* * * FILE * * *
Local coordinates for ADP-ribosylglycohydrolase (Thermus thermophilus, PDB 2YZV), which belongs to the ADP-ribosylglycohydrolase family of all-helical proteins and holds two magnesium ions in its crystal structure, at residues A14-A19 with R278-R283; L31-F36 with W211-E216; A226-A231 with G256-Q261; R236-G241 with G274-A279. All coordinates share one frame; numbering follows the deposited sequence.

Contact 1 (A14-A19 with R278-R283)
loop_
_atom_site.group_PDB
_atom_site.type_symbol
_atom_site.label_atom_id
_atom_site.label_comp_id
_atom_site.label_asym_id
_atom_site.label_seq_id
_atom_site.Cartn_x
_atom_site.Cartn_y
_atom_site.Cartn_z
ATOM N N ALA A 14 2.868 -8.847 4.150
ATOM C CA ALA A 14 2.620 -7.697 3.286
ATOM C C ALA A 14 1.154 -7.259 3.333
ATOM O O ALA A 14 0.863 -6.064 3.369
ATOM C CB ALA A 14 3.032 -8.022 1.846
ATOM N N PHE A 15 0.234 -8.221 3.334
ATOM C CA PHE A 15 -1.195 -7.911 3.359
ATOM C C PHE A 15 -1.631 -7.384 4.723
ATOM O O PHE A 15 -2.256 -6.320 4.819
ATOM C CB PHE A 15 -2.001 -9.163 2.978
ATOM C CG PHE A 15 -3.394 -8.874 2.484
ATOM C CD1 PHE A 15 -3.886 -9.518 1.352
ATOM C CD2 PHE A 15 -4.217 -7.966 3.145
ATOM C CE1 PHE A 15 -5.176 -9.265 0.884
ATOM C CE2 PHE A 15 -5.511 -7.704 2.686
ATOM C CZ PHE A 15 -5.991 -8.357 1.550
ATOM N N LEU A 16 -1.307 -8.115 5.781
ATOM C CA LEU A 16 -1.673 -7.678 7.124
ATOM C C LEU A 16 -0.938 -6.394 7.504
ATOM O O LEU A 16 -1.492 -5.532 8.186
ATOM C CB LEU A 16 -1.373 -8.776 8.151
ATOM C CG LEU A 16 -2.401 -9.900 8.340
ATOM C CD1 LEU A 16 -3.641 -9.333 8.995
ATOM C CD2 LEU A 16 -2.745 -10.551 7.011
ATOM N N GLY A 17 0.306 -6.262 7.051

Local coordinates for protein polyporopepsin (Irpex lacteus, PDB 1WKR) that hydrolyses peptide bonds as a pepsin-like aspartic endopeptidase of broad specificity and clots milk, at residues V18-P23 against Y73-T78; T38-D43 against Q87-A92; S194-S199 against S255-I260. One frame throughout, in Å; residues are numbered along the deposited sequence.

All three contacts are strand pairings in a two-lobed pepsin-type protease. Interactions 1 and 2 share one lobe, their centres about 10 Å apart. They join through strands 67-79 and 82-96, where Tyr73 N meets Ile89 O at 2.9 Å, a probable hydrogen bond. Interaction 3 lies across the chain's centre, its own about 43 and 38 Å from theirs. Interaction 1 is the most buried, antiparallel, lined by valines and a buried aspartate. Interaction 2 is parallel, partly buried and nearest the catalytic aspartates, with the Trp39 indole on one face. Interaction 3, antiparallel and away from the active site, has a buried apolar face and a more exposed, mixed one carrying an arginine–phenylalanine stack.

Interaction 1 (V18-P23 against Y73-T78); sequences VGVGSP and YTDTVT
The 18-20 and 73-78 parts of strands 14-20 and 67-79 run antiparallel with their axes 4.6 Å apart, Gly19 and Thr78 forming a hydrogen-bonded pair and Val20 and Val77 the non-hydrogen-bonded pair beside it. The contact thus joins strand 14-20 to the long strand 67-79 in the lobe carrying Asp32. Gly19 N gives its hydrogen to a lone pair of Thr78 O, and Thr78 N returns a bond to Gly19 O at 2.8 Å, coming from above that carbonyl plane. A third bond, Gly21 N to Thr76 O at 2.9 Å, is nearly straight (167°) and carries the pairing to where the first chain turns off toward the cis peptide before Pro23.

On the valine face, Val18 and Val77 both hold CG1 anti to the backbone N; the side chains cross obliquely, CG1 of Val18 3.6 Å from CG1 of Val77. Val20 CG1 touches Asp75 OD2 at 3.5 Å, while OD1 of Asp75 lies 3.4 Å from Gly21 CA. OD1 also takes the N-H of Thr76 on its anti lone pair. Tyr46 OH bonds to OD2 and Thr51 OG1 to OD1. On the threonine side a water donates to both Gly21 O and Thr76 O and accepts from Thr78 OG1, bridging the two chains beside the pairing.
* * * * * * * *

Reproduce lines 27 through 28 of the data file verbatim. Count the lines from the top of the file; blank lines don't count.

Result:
ATOM C CE2 PHE A 15 -5.511 -7.704 2.686
ATOM C CZ PHE A 15 -5.991 -8.357 1.550